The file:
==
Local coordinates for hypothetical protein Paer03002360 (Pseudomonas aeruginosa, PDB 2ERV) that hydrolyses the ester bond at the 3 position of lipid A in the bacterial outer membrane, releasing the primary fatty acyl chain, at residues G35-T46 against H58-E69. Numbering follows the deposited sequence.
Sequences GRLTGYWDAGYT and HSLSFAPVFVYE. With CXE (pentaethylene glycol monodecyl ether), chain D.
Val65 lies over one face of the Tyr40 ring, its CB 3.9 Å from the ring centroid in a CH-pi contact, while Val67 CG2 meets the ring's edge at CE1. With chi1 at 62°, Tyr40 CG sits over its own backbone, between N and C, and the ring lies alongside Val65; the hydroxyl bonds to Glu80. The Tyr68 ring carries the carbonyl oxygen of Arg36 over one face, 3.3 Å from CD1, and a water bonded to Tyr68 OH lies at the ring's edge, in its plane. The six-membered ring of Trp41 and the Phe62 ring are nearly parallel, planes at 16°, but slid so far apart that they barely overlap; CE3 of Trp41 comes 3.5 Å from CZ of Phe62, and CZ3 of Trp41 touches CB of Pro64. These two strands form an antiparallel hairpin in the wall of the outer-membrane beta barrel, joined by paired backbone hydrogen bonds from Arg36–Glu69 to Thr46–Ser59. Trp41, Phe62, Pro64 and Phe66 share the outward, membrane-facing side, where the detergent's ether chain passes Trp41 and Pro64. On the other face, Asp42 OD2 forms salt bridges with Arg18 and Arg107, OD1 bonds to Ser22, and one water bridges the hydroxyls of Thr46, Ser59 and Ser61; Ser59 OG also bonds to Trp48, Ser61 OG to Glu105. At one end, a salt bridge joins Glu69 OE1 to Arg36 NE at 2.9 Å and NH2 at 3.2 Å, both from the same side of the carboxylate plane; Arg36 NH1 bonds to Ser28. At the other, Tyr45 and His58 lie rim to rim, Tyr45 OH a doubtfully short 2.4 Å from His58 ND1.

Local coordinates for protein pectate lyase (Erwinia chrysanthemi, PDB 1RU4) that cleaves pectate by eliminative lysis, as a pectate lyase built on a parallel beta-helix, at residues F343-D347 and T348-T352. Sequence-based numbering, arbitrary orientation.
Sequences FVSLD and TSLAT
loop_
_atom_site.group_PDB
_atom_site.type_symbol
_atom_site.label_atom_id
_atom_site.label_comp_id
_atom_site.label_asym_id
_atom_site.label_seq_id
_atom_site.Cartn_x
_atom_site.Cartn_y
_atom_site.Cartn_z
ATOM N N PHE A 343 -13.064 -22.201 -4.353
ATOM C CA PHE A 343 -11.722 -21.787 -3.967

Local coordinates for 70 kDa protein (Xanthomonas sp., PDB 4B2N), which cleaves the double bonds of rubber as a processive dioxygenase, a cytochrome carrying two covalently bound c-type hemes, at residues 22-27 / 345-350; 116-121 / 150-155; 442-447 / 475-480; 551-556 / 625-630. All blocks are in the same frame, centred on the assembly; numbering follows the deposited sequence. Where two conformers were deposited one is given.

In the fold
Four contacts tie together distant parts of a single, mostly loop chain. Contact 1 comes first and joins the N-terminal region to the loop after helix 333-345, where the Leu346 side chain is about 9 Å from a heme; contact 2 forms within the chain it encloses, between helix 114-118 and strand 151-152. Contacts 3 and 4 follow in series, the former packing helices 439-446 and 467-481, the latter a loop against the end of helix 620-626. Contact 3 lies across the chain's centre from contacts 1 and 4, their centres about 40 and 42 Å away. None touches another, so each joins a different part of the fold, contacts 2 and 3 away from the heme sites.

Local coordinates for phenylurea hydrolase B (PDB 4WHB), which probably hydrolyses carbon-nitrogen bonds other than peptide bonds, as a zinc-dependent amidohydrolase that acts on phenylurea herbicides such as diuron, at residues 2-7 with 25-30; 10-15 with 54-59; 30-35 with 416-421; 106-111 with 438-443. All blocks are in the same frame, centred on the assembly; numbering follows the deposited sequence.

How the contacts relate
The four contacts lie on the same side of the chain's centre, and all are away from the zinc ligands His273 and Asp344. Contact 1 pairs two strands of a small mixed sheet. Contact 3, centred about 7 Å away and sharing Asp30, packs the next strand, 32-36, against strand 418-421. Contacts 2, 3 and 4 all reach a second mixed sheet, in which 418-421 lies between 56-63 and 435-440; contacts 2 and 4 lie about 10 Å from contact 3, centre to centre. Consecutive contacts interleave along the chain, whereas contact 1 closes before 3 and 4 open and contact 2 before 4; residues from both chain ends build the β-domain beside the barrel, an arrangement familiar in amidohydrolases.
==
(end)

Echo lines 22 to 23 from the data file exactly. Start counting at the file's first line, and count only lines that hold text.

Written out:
How the contacts relate
The four contacts lie on the same side of the chain's centre, and all are away from the zinc ligands His273 and Asp344. Contact 1 pairs two strands of a small mixed sheet. Contact 3, centred about 7 Å away and sharing Asp30, packs the next strand, 32-36, against strand 418-421. Contacts 2, 3 and 4 all reach a second mixed sheet, in which 418-421 lies between 56-63 and 435-440; contacts 2 and 4 lie about 10 Å from contact 3, centre to centre. Consecutive contacts interleave along the chain, whereas contact 1 closes before 3 and 4 open and contact 2 before 4; residues from both chain ends build the β-domain beside the barrel, an arrangement familiar in amidohydrolases.